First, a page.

The technical name for them are Montgomery tubercles and what they do is secrete oil to keep your nipples moisturized.
The secretions increase, significantly so, while you are pregnant. When it comes to these, some women only have a few of these bumps while other women have many.
6. Human Nipples Differ from Other Mammals
A fun fact that I found to be interesting is while our nipples (male and female) are able to remain prominent and become erect for as long as we're alive, other mammals only appear to have nipples during pregnancy and lactation. It could be nature's way of cosigning on the fact that humans become stimulated and have sex for more reasons than just being "in heat" and procreating, since nipples are an erogenous zone 'n all.
7. There’s a Scientific Reason for Having “Headlights”
Most of us know that when we get cold or aroused, our nipples typically get hard (become erect). The main reason why is because nipples have a collection of nerve cells that basically control the erectile muscle that's inside of your breast tissue. And the more sensitive those nerves are, the more likely your nipples (some call them "headlights") are going to show. While you need to give hard nipples time to warm up or to come down from being aroused in order for them to blend back in with the rest of your breasts, if you want to prevent hard nipples from being seen in public, a padded bra should do the trick (for the most part, anyway).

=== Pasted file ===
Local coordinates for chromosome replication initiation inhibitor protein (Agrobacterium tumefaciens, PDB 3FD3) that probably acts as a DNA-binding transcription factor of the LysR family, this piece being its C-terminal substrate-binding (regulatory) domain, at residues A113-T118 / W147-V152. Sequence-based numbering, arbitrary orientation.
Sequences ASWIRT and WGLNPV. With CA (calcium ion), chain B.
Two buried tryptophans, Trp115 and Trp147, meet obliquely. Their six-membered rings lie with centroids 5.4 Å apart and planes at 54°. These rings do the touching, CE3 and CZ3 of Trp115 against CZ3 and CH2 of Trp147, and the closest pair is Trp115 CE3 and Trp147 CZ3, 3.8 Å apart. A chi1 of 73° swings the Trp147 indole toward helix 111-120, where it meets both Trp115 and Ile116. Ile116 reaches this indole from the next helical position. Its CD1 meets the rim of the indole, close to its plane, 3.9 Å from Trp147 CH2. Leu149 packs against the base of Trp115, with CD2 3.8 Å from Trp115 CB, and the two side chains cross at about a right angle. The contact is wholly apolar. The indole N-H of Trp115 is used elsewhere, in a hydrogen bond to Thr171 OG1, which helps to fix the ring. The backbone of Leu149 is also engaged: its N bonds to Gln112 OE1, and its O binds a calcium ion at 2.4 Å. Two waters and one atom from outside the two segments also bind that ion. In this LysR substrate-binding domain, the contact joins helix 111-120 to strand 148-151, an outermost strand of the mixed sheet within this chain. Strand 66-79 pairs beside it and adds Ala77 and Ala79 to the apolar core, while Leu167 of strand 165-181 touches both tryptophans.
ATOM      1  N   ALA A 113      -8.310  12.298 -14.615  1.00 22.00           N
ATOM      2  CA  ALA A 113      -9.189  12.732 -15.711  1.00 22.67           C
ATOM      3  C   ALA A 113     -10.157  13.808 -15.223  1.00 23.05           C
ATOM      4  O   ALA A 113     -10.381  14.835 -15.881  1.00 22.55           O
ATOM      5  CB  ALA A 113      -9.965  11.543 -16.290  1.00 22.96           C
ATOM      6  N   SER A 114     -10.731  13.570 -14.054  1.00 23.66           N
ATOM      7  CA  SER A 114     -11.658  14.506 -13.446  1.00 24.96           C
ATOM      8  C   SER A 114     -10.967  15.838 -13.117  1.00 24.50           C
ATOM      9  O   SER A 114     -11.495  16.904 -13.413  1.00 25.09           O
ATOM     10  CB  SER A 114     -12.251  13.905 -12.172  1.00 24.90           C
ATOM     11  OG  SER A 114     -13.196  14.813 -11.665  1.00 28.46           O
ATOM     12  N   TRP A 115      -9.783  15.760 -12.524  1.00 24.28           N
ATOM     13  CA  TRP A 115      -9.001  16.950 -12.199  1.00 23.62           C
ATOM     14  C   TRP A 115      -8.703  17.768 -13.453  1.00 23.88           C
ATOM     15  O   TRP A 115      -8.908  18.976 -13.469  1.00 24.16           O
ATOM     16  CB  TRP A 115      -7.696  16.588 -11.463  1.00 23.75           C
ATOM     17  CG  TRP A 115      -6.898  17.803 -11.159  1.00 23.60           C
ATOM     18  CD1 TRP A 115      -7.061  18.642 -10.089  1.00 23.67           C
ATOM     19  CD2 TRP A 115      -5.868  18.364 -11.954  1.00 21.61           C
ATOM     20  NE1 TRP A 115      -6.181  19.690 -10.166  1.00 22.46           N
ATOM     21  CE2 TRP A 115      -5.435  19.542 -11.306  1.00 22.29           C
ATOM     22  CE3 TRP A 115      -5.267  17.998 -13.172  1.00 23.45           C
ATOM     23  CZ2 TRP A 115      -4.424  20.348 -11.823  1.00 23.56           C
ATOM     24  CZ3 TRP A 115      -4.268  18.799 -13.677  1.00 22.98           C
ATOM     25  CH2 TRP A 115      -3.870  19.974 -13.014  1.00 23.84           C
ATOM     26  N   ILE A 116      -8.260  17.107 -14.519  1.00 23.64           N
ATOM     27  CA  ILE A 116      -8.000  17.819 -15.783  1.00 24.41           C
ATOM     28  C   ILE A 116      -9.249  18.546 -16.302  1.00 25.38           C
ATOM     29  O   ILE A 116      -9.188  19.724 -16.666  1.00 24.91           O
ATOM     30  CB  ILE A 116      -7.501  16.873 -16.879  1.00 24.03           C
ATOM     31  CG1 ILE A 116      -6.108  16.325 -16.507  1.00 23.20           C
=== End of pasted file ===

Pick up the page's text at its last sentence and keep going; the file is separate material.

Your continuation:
8. Discharge Is Pretty Normal. However…
Believe it or not, having a bit of nipple discharge can be pretty normal/common prior to menopause. That's because, contrary to popular belief, discharge doesn't only happen when you're pregnant. Birth control pills, nipple stimulation, antidepressants (because they can trigger the production of prolactin which is a milk-producing hormone) and shifts during your cycle can also cause discharge to come out of one or both of your nipples. However, because it could also be a sign of breast cancer, if you're getting discharge all of a sudden and/or the texture or amount has increased, talk to your doctor about it. Just to be on the safe side.
9. Nipples Shouldn’t Be Inflamed
The more I study the body, the more I realize that inflammation, anywhere, is problematic. Nipples are certainly not exempt. If you happen to notice that yours are red, painful or even super warm whenever you touch them, that could be a heads up that you've got either mastitis (a blocked milk gland) or possibly even breast cancer. Bottom line here is, don't ignore it. Make an appointment to see your doctor as soon as possible. (By the way, if your nipples are constantly dry and nothing seems to relieve them, that also could be an indication of breast cancer; another reason to book an appointment with your physician.)
10. Stimulating Nipples Can Help to Induce Labor
Something that I learned while training to become a doula is stimulating your nipples when you're right around your due date can actually help to induce labor. The reason why is when nipples are touched/rubbed on, it increases the production of oxytocin which can help to trigger contractions. Matter of fact, women who have their nipples stimulated during this time tend to have shorter deliveries and less pregnancy complications too. While we're here, it should also go on record that nipples can change color during pregnancy. And, it's not uncommon for a breastfeeding mom to lactate whenever she hears a baby (any baby) cry.